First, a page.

"I'm an emotional person. I'm going to always go through it," he told ABC News of his dating life. "I have no problem being that way."
Cannon, 35, is less hesitant about jumping back into the dating game, though he's not looking for anything serious.
"I yearn for it the way everybody else does," he said of love. "I'm super, super emo so if anyone wants to deal with an emotional unstable artist, I'm here."
Cannon and Carey, 46, who were married for six years, still co-parent their two children together -- 5-year-old twins Monroe and Moroccan. Still, the actor, who calls himself a "big kid," wants to have more.
"I'm not against it. I talk about that all the time. I love children. Everybody knows that," he said. "Whether it's having more of my own, or adopting, whatever, I love that process. Kids kind of bring that vibrant side [out] of me so whenever I can be a part of that process I'm with it."
For Cannon, fatherhood is "what I was put on this Earth to do."
"We're here to be fruitful and multiply," he continued. "That's what our beings are made for, so we can raise our offspring up so they can have offspring, and [have] generations after generations."
The actor has been reflecting a lot on his family lately as he's still mourning the loss of his grandfather, James Cannon Sr. The "Wild N Out" creator told ABC News that his grandfather died last month after battling an undisclosed illness.
Cannon said he was "at peace" when his grandfather died.
"Everybody was strong," he added. "It's obviously something that no one wants to see coming, and wants to deal with, but I don't think it could've been done in a better fashion.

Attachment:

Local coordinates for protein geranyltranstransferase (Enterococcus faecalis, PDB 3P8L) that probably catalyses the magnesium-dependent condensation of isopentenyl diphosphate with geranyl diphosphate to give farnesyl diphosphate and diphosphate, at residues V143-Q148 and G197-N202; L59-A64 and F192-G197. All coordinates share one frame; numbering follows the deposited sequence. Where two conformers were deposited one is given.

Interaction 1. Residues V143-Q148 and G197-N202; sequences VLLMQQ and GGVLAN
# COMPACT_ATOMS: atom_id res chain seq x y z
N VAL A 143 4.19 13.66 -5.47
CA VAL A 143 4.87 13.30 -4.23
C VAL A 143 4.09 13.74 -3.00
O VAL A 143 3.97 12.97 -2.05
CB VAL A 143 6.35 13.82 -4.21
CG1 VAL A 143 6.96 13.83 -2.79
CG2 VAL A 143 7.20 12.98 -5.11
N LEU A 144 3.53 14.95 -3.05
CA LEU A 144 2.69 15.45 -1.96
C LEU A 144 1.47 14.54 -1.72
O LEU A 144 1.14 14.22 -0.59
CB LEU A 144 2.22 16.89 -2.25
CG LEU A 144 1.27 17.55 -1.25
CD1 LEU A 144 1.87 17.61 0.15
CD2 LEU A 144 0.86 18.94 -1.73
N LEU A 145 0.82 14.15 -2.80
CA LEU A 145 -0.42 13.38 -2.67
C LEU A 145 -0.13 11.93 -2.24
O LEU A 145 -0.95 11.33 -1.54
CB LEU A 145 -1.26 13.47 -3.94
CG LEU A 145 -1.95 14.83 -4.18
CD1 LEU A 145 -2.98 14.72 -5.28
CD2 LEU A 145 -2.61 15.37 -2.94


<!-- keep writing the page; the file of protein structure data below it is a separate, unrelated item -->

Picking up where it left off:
"We had the opportunity -- I call it the fortunate opportunity -- to know that this was coming," Cannon explained. "We had a lot of interesting conversations that a lot of people don't get the opportunity to [have] with someone who knows they're about to make that transition."
The two had a very special connection since Cannon Sr. raised the actor because his "parents were teenagers" when he was born, the rapper told ABC News.
"He would've been 80 in December. He lived a great life," he concluded.
The actor shared how he's handling his new lifestyle post-diagnosis.
"It's good," he revealed. "It's probably better now than it's ever really been just because I have to pay attention to it."
Cannon added that he's drinking "two gallons of water a day" and "taking all my proper vitamins" to maintain a clean bill of health. He also "cut out all processed foods and even certain natural foods" because of his diagnosis.
His focus on health is one of the reasons he's lending his voice to the NexGard Hero Tails series, which benefits Canine Companions for Independence. It's an organization that pairs service animals to those with disabilities.
Still, Cannon, who describes himself as "a very spiritual person," said he's not afraid to die.
"My outlook is like, these are just shells. These are uniforms. These are containers and at some point all of our containers will be opened and your spirit will be free to flow throughout the universe. I believe to be absent from the body is to be present with the most high," he said.
"I truly believe when you put your mind to something, you can actually achieve it. And that's anything with your well-being and even how you approach life or lack thereof," Cannon continued. "When you can put your trust in something, your all in something, it's always going to make the situation better. It's faith. The opposite of fear is faith."